felony to a class 4 making it equivalent to drunk driving. Current Colorado law gives drunk drivers, especially repeat offenders, an incentive to not stop at the scene of a crash and call for help of injured people. Instead, current law rewards drunk drivers with a lesser penalty for fleeing the scene and trying to hide out until they are sober. The consequence of this loophole may be life or death for someone needing immediate medical attention at the scene of a crash.  Bicycle and pedestrian fatalities are four times more likely to be the result of a hit and run than other roadway crashes. HB 1084 goes to a vote in the House Appropriations Committee in a couple weeks.

    Two weeks after the Colorado Bicycle Summit, I was off to Madison for the 4th Annual Wisconsin Bike Summit.  Nearly 400 bike enthusiasts from every corner of the state made the trip to the Capitol to learn about bicycle infrastructure and programming, share success stories, and meet with their elected officials to support cycling and ensure every ride we take in Wisconsin is safe, enjoyable, and fun.


    The biggest news to the bicycle advocacy world came out this very same week. The Alliance for Biking & Walking, Bikes Belong, and the League of American Bicyclists have agreed that uniting the three organizations would dramatically improve their effectiveness in increasing bicycle use in the US. This is very exciting news, the formation of the “Big Three” into the “Big One” will surely increase everyone’s voice for bicycling into a more effective, and better represented, unified front. No news just yet on what they will be calling themselves, but I hope it has a superhero ring to it.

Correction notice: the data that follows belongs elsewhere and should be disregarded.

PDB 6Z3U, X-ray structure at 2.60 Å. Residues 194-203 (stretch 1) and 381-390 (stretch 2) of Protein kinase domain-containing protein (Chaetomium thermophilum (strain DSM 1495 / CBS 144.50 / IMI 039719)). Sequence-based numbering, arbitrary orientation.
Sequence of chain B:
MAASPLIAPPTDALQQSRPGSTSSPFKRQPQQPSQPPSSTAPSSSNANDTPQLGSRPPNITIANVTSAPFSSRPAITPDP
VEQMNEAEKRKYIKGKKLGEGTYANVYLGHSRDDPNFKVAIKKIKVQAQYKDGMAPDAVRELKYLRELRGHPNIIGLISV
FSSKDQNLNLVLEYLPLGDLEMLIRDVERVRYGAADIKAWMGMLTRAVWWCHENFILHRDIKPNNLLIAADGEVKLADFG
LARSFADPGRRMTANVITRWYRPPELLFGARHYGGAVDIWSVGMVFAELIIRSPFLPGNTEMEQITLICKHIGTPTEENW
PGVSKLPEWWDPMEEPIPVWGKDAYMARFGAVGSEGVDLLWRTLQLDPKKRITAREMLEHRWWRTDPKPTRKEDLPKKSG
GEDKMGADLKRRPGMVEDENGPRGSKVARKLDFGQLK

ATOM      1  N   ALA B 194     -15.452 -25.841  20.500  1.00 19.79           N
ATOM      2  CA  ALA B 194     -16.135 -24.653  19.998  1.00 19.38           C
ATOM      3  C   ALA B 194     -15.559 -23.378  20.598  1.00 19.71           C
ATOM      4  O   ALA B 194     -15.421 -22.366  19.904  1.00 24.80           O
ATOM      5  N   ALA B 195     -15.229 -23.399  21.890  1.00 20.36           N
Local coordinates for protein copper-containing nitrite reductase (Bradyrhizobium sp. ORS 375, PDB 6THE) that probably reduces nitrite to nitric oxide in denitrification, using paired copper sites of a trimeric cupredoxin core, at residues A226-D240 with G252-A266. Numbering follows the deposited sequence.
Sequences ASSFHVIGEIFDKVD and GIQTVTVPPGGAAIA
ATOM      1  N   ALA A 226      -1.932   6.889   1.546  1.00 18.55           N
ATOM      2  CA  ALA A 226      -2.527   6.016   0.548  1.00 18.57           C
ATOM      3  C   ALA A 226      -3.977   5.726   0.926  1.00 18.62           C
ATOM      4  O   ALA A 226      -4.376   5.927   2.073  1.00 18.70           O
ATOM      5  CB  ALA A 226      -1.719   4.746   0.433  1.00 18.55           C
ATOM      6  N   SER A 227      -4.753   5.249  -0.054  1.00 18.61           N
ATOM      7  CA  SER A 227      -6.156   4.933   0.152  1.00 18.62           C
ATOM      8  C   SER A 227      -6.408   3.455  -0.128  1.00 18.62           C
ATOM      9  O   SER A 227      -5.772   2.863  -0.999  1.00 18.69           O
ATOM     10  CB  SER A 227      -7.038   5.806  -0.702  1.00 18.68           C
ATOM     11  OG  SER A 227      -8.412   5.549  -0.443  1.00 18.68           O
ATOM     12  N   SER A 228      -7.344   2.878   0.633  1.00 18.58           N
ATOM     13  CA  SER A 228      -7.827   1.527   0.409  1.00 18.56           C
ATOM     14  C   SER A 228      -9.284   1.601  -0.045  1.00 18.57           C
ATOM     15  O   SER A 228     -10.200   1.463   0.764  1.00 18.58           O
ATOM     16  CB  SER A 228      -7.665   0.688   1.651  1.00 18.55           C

Four weeks after the Wisconsin Bike Summit, I was off to our Nation’s Capital for the National Bike Summit. The NBS brought over 800 cyclists from 49 states to show policymakers that bicycling is an important transportation option for a powerful, and growing constituency, in communities all across the Nation. “Bicycling represents a popular, equitable and growing mobility option that creates jobs, cuts healthcare costs and protects 

    American families from skyrocketing gas prices.  Still, members of the U.S. House of Representatives are poised to eliminate dedicated funding for cost-effective programs that make bicycling safe and accessible in urban and rural communities across the country.” The ask for our senators and Congressional Representatives was to support the Petri/Johnson amendment which would help preserve less than 1.5% of the entire transportation budget for bicycle and pedestrian efforts.


    I think one of the most wonderful things about bicycle advocacy is that it is a bipartisan issue, or “bike-partisan” as we like to call it. Whether you are a Republican or Democrat, it is hard to argue that bicycling couldn’t help the obesity epidemic that is plaguing this country, that bicycling represents thousands of jobs and billions of dollars across our land, and that bicycling is a sustainable vote for the environment.